Review Summary: Instead of utilizing their full potential, “Woe, Is Me” unfortunately decides to stick to the doctrine that most metalcore bands follow: reduce, reuse, recycle.
I hate wasted potential. Absolutely hate it. Whenever a band has the tools and ability to create something amazing, and instead chooses to follow in the footsteps of generic counterparts, I find myself sadly shaking my head. Unfortunately, Woe, Is Me, is one of those bands.
Don’t get me wrong, I actually like this album. But whenever I listen to this, the thought that this could be so much better keeps nagging at the back of my head. The end product turns out to be somewhat better than your average metalcore release, and that in itself is a disappointment. Somewhat better? Hell, with the talent on board, Woe, Is Me had the chance to produce a good, maybe even great, metalcore album.
The most impressive part of this album is, to me, the vocal work. Singer Tyler Carter has an incredible voice comparative to that of Jonny Craig’s (Craig even provides guest vocals on two tracks). Soulful, emotional, and rich, his voice is an acrobat, dancing around each track. Carter truly is an exceptional singer: he might even be one of the best vocalists in the entire scene. Bohn is no pushover either. His lows are deep, harsh, and gravely. He growls along and then easily transitions to his higher range. His screams, quite simply, sound good, and fit into the dark atmosphere that the rest of the band attempts to create. This vocal lineup is solid.
Instrumentally, however, the band starts to fall flat on its back. Woe, Is Me seems to be addicted to the breakdown. Make no mistake; I do not hate the breakdown. I feel that breakdowns, when used sparingly and fittingly, contribute greatly to a track’s heavy atmosphere. But everything’s only good in moderation. The guitarists chug along and one-note so much that, in the absence of vocals, each song would be indistinguishable from its fellows. I refuse to believe that the guitarists are not more capable. They are definitely withholding technical skill, to stick to the breakdown formula that plagues and characterizes metalcore. Drums, however, are another matter. Drummer Austin Thornton hails from the critically acclaimed and now-defunct Of Machines, which released perhaps one of the best post-hardcore albums in existence (no exaggeration). Thornton fills the album out skillfully, demonstrating that, while the guitars are slacking off, he has no reason to. He is still a skilled drummer and his relentless playing keeps the album on a solid foundation.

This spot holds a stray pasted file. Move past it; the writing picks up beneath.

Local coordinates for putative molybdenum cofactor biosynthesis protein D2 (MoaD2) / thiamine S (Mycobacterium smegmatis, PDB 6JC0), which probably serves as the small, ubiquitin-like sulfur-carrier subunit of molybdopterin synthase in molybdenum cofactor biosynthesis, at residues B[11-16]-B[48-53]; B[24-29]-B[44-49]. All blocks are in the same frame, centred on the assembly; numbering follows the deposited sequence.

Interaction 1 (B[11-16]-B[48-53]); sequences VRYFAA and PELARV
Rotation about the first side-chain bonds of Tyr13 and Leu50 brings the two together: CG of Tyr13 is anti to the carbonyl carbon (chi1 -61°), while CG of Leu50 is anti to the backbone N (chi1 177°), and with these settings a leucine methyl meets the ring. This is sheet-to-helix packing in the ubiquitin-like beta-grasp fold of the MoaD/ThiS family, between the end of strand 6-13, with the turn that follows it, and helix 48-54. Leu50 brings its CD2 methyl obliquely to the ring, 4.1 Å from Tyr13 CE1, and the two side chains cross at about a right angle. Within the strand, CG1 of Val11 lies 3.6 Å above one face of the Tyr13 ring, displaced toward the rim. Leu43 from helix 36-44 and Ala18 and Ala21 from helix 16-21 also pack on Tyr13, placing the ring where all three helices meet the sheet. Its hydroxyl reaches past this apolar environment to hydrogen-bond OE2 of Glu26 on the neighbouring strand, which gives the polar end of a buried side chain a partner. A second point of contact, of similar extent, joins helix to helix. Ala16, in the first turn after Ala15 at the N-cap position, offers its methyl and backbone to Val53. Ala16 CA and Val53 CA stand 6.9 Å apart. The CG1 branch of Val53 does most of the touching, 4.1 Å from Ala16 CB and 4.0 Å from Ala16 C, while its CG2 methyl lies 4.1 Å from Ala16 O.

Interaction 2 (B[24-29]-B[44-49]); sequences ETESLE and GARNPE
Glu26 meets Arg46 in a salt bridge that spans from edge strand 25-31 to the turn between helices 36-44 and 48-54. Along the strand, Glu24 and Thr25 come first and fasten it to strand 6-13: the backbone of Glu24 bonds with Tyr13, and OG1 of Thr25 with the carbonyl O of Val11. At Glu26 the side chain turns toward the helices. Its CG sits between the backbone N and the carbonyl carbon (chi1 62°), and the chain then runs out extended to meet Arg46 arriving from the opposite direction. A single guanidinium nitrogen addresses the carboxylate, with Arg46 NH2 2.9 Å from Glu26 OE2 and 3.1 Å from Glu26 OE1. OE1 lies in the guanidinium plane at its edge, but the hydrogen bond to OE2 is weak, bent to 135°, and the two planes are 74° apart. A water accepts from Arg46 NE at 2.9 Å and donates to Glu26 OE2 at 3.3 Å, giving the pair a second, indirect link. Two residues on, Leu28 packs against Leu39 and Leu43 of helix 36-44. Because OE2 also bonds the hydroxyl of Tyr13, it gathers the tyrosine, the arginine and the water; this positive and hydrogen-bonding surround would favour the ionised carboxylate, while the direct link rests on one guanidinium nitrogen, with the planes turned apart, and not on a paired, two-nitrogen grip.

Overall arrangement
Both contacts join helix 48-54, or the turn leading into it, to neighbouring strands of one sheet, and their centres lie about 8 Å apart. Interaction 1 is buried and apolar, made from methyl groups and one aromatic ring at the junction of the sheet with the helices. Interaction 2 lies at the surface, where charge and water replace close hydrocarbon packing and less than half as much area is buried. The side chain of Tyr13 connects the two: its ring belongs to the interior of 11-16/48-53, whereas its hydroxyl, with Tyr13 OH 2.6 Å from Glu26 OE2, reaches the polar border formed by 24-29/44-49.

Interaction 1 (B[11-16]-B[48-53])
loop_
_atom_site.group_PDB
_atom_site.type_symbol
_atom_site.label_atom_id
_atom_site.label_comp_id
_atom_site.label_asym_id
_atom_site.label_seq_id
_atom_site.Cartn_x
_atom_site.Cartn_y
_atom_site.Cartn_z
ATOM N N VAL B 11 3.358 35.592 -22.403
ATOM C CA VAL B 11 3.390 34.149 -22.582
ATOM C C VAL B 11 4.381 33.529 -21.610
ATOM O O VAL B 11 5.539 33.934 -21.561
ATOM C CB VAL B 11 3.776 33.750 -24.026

The bassist barely deserves mention. Perhaps it isn’t even his fault, but, like in most other metalcore acts, he is barely audible. The lead guitarists and the powerful vocalists easily smother the sound of the bass guitar. The keyboardist and programmers actually do their job well. While at some points, they flood the airwaves with synth annoyingly reminiscent of Asking Alexandria, at other points they sparingly add that little touch to actually enhance the song. An example of this would be the beginning of "[&] Delinquents", and the first few sweet seconds of “Mannequin Religion”.
In summary, while the guitarists demonstrate little skill, the band as a whole is solid. However, some songs aren’t cobbled together well. Songwriting is rather weak at points, and although Tyler Carter is a great vocalist, he is inconsistent in formulating catchy verses, and obviously Michael Bohn works more than he does. Sometimes Carter displays strokes of genius, but more often than not, his lines are, quite frankly, not interesting. Additionally, it seems that he is constantly struggling to make his voice heard. He seems to be battling with the rest of the instruments, so the result is sloppy and distracting. This is clearly shown at the beginning of “Mannequin Religion”.
Carter’s inconsistency is unfortunate, because when he unleashes his true talent, the results are incredible. The tracks "[&] Delinquents" and “Our Number[s]” become the most enjoyable on the album, and it is because Tyler’s voice blows everything away with catchy hooks and admirable execution. It is exciting and brilliant, but it is rare.
This band could’ve been bigger. They could’ve been better. Woe, Is Me had the talent, but songwriting inconsistencies, breakdown addiction, and low levels of creativity prevent this disappointingly average release from being the great metalcore album it could’ve been. And I’m sure that I’m not the only one who hates wasted potential.
Recommended tracks: “[&] Delinquents”, “Our Number[s]”, "Desolate [The Conductor]"